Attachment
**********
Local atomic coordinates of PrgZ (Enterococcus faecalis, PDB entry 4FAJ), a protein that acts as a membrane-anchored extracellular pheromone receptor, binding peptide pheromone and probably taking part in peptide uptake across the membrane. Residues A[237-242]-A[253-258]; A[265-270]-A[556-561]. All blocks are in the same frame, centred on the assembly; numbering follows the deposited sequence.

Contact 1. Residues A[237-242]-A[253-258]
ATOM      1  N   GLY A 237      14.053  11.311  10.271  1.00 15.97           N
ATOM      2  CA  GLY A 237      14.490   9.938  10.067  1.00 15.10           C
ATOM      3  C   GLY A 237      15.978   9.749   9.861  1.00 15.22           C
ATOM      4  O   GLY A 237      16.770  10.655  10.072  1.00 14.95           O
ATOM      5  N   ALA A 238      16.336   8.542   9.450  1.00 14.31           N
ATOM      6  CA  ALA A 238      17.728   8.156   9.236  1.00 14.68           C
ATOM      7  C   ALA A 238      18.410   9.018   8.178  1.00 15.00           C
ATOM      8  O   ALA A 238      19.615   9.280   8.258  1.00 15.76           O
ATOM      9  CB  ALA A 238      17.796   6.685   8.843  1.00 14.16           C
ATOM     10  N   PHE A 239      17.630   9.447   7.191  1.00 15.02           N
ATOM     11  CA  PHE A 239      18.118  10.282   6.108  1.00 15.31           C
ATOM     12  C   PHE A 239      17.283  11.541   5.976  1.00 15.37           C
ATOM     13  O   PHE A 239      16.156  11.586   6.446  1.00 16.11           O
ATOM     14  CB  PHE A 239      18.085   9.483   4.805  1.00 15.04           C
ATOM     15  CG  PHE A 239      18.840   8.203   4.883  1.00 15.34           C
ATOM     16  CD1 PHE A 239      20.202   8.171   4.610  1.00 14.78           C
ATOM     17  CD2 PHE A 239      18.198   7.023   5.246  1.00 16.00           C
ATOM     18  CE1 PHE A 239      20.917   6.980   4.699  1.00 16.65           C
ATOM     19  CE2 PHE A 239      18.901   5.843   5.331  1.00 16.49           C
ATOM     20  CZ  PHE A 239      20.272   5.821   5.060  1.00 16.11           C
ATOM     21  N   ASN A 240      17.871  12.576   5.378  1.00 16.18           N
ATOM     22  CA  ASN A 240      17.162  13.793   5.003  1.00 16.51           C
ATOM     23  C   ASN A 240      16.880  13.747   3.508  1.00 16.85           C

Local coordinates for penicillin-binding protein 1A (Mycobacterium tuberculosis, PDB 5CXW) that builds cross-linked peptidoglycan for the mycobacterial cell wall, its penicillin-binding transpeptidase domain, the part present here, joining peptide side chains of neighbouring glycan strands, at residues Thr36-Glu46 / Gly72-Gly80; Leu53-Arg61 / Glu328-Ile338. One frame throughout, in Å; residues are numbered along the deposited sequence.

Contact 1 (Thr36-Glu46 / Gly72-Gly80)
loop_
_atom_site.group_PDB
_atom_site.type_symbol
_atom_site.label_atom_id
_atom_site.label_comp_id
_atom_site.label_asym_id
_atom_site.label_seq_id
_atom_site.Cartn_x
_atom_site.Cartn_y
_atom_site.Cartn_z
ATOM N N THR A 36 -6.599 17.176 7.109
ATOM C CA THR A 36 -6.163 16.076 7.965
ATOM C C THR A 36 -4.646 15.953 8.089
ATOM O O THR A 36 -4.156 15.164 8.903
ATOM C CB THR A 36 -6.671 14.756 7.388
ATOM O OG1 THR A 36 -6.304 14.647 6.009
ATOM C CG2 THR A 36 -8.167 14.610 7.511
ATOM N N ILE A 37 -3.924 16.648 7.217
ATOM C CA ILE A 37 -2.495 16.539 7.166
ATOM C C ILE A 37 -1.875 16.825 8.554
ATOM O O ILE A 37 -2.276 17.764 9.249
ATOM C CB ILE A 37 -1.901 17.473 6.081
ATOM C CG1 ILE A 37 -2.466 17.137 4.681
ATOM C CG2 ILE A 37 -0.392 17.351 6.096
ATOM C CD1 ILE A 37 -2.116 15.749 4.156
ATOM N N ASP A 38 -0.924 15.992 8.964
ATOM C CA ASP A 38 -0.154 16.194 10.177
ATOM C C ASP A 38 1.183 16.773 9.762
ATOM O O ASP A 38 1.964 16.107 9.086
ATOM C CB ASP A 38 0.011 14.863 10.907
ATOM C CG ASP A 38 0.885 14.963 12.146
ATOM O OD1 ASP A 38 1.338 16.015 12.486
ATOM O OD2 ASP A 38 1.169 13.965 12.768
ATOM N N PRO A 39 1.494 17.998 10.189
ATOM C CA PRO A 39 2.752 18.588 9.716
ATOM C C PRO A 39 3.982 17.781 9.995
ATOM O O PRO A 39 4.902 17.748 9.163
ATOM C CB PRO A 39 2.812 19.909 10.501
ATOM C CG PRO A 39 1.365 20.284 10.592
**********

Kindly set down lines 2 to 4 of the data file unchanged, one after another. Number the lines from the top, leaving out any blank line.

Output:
Contact 1. Residues A[237-242]-A[253-258]
ATOM      1  N   GLY A 237      14.053  11.311  10.271  1.00 15.97           N
ATOM      2  CA  GLY A 237      14.490   9.938  10.067  1.00 15.10           C